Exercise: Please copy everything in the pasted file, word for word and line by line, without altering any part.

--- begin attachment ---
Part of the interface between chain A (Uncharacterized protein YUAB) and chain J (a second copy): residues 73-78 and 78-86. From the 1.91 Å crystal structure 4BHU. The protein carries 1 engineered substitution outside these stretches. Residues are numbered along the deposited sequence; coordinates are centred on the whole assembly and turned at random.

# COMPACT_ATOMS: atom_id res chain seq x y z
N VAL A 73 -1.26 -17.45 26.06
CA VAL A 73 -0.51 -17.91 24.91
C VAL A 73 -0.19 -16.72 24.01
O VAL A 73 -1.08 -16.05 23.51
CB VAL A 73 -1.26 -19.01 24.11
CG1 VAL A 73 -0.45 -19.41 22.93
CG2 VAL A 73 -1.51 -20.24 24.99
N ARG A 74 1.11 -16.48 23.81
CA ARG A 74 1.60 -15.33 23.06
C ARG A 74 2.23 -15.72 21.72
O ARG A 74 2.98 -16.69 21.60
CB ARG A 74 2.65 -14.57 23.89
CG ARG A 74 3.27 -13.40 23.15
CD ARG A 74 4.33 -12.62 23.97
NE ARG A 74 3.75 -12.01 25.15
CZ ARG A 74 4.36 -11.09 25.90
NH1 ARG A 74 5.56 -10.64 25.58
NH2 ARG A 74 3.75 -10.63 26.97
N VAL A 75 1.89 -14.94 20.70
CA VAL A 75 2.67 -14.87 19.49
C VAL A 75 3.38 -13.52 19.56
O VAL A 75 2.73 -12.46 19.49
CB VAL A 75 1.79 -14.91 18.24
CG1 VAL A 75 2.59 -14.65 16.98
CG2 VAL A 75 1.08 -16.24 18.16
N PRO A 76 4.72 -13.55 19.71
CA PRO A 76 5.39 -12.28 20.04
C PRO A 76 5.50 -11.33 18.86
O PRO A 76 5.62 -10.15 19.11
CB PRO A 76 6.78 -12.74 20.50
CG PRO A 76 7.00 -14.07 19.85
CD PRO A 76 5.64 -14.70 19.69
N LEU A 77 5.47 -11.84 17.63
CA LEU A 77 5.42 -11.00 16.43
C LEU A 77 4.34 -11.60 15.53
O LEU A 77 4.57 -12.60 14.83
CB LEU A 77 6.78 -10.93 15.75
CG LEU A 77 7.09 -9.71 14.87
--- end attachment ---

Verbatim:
Part of the interface between chain A (Uncharacterized protein YUAB) and chain J (a second copy): residues 73-78 and 78-86. From the 1.91 Å crystal structure 4BHU. The protein carries 1 engineered substitution outside these stretches. Residues are numbered along the deposited sequence; coordinates are centred on the whole assembly and turned at random.

# COMPACT_ATOMS: atom_id res chain seq x y z
N VAL A 73 -1.26 -17.45 26.06
CA VAL A 73 -0.51 -17.91 24.91
C VAL A 73 -0.19 -16.72 24.01
O VAL A 73 -1.08 -16.05 23.51
CB VAL A 73 -1.26 -19.01 24.11
CG1 VAL A 73 -0.45 -19.41 22.93
CG2 VAL A 73 -1.51 -20.24 24.99
N ARG A 74 1.11 -16.48 23.81
CA ARG A 74 1.60 -15.33 23.06
C ARG A 74 2.23 -15.72 21.72
O ARG A 74 2.98 -16.69 21.60
CB ARG A 74 2.65 -14.57 23.89
CG ARG A 74 3.27 -13.40 23.15
CD ARG A 74 4.33 -12.62 23.97
NE ARG A 74 3.75 -12.01 25.15
CZ ARG A 74 4.36 -11.09 25.90
NH1 ARG A 74 5.56 -10.64 25.58
NH2 ARG A 74 3.75 -10.63 26.97
N VAL A 75 1.89 -14.94 20.70
CA VAL A 75 2.67 -14.87 19.49
C VAL A 75 3.38 -13.52 19.56
O VAL A 75 2.73 -12.46 19.49
CB VAL A 75 1.79 -14.91 18.24
CG1 VAL A 75 2.59 -14.65 16.98
CG2 VAL A 75 1.08 -16.24 18.16
N PRO A 76 4.72 -13.55 19.71
CA PRO A 76 5.39 -12.28 20.04
C PRO A 76 5.50 -11.33 18.86
O PRO A 76 5.62 -10.15 19.11
CB PRO A 76 6.78 -12.74 20.50
CG PRO A 76 7.00 -14.07 19.85
CD PRO A 76 5.64 -14.70 19.69
N LEU A 77 5.47 -11.84 17.63
CA LEU A 77 5.42 -11.00 16.43
C LEU A 77 4.34 -11.60 15.53
O LEU A 77 4.57 -12.60 14.83
CB LEU A 77 6.78 -10.93 15.75
CG LEU A 77 7.09 -9.71 14.87